We use cookies to give you the best possible experience on our site. Click here to find out more. Allow cookies
Professional Life and Work

Professional Knowledge and Educational Restructuring in Europe

Developing a Conceptual Framework for Understanding

According to the diffusion model, the adoption of ideas, concepts and standards over wide territories can be explained by reference to the ways in which they have, or have not, gained acceptance within some groups of people. This means that diss­eminated objects also risks to be neglected and met with resistance from local actors or, alternatively, transformed into new meanings which change the intention of the whole operation and makes it a failure. However, the model presuppose that disseminated objects do have specific identities and origins and also that they have some specific destiny of possible trajectories; it may e.g. be easy to understand the success of the Xray in view of its superior functionality or, reversely, to understand the failure of Betamax (a video recorder) on basis of the power of its competing variants the VHS.

In both cases, any objection to the success/failure of the objects would be a sign of explainable circumstances in qualities and/or surroundings.

In contrast, and according to the translation model’, the identities and origins of the disseminated objects are always uncertain and always in the hands of humans, who each and everyone can act in different ways; use it, modify it, ignore it, betray it etc. Whatever will happen to the dissemination it will transform, i.e. be translated and take a form or a meaning it didn’t have before. This makes each enactment of an idea or standard a part of its constitution and translation must be understood according to the changes of translators as well as to changes of what is translated (see Latour; 1990, Czarniawska & Sevon, 2005). According to the translation model, whatever the destiny of the dissemination will be, it will be a result of some collective action and never a reason for it?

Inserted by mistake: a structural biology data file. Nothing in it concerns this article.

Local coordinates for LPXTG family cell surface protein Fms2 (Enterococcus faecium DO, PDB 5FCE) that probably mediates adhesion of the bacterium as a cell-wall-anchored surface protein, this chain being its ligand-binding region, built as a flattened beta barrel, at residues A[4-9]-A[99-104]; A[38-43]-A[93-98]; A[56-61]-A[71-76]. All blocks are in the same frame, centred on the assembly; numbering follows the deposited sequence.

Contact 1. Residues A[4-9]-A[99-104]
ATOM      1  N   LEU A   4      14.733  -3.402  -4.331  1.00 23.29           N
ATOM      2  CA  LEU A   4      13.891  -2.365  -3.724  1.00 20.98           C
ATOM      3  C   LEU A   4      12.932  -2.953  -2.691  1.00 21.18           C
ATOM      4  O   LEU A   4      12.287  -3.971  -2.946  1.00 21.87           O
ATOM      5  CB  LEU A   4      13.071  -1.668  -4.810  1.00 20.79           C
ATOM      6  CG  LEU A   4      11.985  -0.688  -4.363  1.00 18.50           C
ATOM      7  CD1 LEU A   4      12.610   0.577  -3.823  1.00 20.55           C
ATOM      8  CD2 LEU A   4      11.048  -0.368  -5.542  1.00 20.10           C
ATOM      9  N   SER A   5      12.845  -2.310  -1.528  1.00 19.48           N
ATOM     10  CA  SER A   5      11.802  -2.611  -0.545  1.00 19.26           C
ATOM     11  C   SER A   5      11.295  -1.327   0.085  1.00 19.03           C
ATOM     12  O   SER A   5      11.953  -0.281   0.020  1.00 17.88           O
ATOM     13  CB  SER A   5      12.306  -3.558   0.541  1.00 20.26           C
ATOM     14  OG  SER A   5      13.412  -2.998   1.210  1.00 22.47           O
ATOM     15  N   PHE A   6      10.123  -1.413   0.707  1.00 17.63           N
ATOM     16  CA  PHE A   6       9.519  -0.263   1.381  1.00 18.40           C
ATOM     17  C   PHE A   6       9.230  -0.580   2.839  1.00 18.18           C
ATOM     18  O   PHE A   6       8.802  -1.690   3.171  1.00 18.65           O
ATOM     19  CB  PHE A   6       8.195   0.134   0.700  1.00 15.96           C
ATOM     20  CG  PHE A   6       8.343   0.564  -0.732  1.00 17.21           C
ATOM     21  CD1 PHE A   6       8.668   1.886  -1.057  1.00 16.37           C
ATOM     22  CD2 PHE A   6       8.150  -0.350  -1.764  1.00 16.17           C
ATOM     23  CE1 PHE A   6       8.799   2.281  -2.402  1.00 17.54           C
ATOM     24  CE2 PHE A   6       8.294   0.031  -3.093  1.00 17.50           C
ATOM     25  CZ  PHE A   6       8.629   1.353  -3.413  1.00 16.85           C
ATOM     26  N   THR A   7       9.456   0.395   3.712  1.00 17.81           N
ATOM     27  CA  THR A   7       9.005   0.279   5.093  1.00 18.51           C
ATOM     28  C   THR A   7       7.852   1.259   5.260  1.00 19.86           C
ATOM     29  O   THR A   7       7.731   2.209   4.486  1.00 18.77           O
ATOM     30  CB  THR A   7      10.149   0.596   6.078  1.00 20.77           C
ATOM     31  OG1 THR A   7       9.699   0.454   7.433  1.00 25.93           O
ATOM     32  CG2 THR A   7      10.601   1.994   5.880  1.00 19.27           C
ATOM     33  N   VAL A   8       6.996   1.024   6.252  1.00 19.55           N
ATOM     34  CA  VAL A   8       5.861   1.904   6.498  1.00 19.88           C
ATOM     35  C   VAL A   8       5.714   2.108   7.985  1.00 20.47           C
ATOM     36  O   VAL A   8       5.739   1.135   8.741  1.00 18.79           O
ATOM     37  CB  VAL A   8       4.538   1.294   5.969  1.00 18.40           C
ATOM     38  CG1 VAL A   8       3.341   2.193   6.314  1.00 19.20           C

In the understanding of education restructuring as a world movement these two models of dissemination will make a difference. The diffusion model will understand and explain varieties in use and meanings of disseminated objects (ideas, models, artefacts) by references to the powers of its disseminating actors and recipients (mediums) and will give privilege to such analytical categories as nations, insti­tutions, professions and classes. The translation model will, on the other hand, put us in the different position of having to explain the varieties of the disseminated objects by references to the specificities of their embodiments and translations - and will by this also widen the categories of actors. Within this model, mediators become now also surprisingly unreliable in terms of outcomes as it will most likely and most often involve complex chains of mediators and translations.

With reference to the Profknow project, we will use these two models as a way to exemplify, discuss and make some concluding remarks about education restructuring as a world movement. In the next section we will present a brief overview of the world movement argument in relation to the issue of education restructuring and try to clarify some problems as well as some promising hypothesis that we think it gives rise to.

1 2 3 4 5 6 7 8 9 10 11 12 13 14 15 16

Next page

Professional Knowledge and Educational Restructuring in Europe
  • Date of publication: 01/01/2010
  • Number of pages (as Word doc): 124
  • Publisher: Sense Publishers
  • Co-author: Goodson, I. F., & Lindblad, S. (Eds.)
  • Subject:
    Professional Life and Work
  • Available in:
  • Appears in:
    Professional Knowledge and Educational Restructuring in Europe
  • Number of editions: 1
  • Paperback
  • Price of book: $39
  • ISBN: 978-94-6091-377-8
  • Buy used and new from: Amazon uk